1. Naomi honored authority in her life. She dutifully followed her husband to Moab (Ruth 1:1,2). The Assemblies of God holds an egalitarian position on women in ministry leadership (a belief that since men and women are all one in Christ, there are no gender distinctions when it comes to functional roles in the church), but that view does not validate either females or males who usurp authority and create discord in pursuit of their rights. Therefore, mentors must first model submission to authority.

2. Naomi valued relationships. She initially rejected isolation by maintaining important relationships, even while she endured life’s most difficult tests. Her husband and sons died in Moab (Ruth 1:3–7). She kept her daughters-in-law, Orpah and Ruth, close by, and they observed Naomi processing her unspeakable grief.

Mentors do well to understand their examples speak in all seasons.

3. Naomi trusted her historic roots for support. When the time was right, she prepared to return to Bethlehem (Ruth 1:7). Her roots represented the truth that mentors never outgrow the need for personal reinforcement.

4. Naomi was honest with herself and others about her emotions. At the border, she expressed her deepest internal pain and confessed her bitterness to the younger women (Ruth 1:11–13).

Healthy mentors strategically reveal layers of transparency. They recognize that mentees readily identify with a mentor’s pain. Naomi’s behavior contradicts conventional wisdom that leaders should never allow followers to get close. Naomi allowed it, and so did Jesus.

5. Naomi knew her own limitations. In her discouraged state of mind, she urged the young women to go back, knowing she could not give them a husband (Ruth 1:11,12).

At this point, Naomi misunderstood what the mentees most needed. Orpah clearly loved Naomi, but she left the mentor-mentee relationship because Naomi could not give her the husband she thought she needed. However, Ruth wanted what Naomi could provide, which included a true God, a chosen people, and a place in a godly lineage.

Mentors should recognize and acknowledge what they can’t do. But they can trust God to accomplish His purposes in spite of their limitations.

6. Naomi invested time in Ruth. Sheaccepted the request of her mentee and allowed Ruth to press close and spend time with her (Ruth 1:16–18).

Mentoring requires intentionally modifying personal boundaries but maintaining autonomy and personal identity (Ruth 1:19).

7. Naomi gave direct counsel to Ruth. She provided specific instructions, telling Ruth to go to the threshing floor and what to do there (Ruth 3:3).

Healthy mentors understand that hints, example, and self-discovery all have their place, but they also discern when the mentee needs clear direction.

8. Naomi enjoyed the reward of her investment. She received a unique blessing as a faithful mentor when she held a grandson, a child born in the lineage of King David and Jesus the Messiah (Ruth 4:13–22; Matthew 1:5,6).

Healthy mentors recognize the powerful potential of spiritual multiplication in the relationship.

9. Naomi bore fruit through the life of another person. Ruth 4:14,15 says, “The women said to Naomi: ‘Praise be to the Lord, who this day has not left you without a guardian-redeemer. May he become famous throughout Israel! He will renew your life and sustain you in your old age. For your daughter-in-law, who loves you and who is better to you than seven sons, has given him birth.’ ”

Healthy mentors do not claim credit for their mentee’s accomplishments, but they bask in the joy of having contributed to the success of another woman in ministry.


Naomi and Ruth’s relationship demonstrates, “Two are better than one. … Though one may be overpowered, two can defend themselves. A cord of three strands is not quickly broken” (Ecclesiastes 4:9,12).

Ecclesiastes tackles hard issues about life and the search for meaning in our daily challenges. The Teacher considers the emptiness of so many things we pursue. Yet the key concept, the strength of a three-strand cord, merits close study. Hope surfaces when the divine Third Strand enters the equation. God’s inclusion in a mentor-mentee relationship does not guarantee lifelong friendship, but when two hearts remain open to the Spirit, the mentor and mentee find mutual benefit.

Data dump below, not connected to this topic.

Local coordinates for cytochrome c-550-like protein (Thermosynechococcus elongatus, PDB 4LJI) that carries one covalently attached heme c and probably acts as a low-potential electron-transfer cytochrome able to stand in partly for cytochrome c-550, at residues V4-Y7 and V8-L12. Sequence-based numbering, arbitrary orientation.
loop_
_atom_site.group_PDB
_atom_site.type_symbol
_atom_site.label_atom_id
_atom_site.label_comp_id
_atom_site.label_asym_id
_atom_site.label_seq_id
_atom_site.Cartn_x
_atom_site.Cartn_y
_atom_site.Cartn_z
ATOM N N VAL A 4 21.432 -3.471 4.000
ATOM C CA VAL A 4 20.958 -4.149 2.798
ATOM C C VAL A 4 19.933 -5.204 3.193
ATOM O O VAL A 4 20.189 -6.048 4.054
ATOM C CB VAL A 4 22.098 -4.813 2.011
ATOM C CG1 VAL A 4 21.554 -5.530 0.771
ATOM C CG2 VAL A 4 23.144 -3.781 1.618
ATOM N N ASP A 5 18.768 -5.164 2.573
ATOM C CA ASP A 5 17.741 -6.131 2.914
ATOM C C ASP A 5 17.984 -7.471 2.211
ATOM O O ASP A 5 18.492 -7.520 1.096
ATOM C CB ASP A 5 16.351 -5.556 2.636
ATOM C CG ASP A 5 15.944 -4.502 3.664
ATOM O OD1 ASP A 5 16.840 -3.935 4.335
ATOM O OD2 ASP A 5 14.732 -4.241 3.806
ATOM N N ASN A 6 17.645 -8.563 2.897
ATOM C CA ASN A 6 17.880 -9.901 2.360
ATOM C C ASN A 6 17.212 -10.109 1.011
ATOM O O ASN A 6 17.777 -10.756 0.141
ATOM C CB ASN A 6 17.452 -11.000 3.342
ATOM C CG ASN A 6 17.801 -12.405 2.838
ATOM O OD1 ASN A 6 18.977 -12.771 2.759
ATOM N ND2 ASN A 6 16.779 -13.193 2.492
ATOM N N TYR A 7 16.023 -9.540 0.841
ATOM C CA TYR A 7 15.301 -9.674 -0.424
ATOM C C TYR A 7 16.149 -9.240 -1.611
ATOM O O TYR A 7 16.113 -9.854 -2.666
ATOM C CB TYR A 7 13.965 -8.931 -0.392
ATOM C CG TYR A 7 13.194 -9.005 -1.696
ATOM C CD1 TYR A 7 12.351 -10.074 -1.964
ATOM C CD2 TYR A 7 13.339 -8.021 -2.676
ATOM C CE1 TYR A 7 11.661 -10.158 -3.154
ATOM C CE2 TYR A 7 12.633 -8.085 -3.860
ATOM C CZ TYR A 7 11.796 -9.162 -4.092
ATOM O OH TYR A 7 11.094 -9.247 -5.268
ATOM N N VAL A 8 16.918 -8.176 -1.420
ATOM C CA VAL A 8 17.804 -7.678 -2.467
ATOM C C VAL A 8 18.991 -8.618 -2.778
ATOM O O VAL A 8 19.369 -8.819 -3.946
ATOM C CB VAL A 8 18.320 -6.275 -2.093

Credentialed women need a three-strand cord of godly mentorship. When faced with trials, many people typically get a solo survival plan in place and move forward for a time. Eventually, new battles arise, and repeated trauma beats the person down. This reminds believers of the strong possibility that without the help and encouragement of others, they may survive but not thrive. Mentors, then, must step into the role of encourager. Leaders — women and men — need others in the trenches alongside them.

God has placed a new covenant in our hearts. His unconditional promise enables us to yearn for a life with dynamic balance instead of instability. Yet newly credentialed ministers may misunderstand the lack of predictability in ministry and face unexpected instability and angst. Anxiety often lurks in the shadows of our thinking. Disappointment, frustration, and anxiety flare when women ministers sense that God created them for more. Perhaps they feel unappreciated or stymied in their calling. As they face criticism and obstacles, these women need encouragement to produce fruit in the ministry leadership roles to which God has called them.

The founders of the Assemblies of God established an organization of men and women ministers and churches to function as a network. From the Fellowship’s inception, shared spiritual experience and relational devotion to each other was elevated, regardless of gender. Men and women in ministry need healthy relationships.

In a mentor-mentee relationship, shared burdens feel lighter and more manageable as participants encourage one another through authentic accountability and support that mirrors the stability of the Godhead. A woman in ministry standing alone can be attacked and defeated, but two women, with God in the center, can stand back-to-back and overcome every barrier.

The woman on that airplane who requested that I mentor her remains a dear friend to this day. During the first five years of our relationship, she looked to me as her mentor. Due to proximity, we took many morning walks together and shared life. She asked multiple questions, we did Bible studies together, and the relationship grew into a cherished friendship. Years later, we stood at our local airport, and I waved goodbye with tears streaming down my face. I had mentored her to the point that she could lead the women’s missions team while I strategically stayed behind.

The final stages of mentoring include empowering and releasing. Truly, that day at the airport remains one of the most precious days of my life. It was the day mentee changed to peer.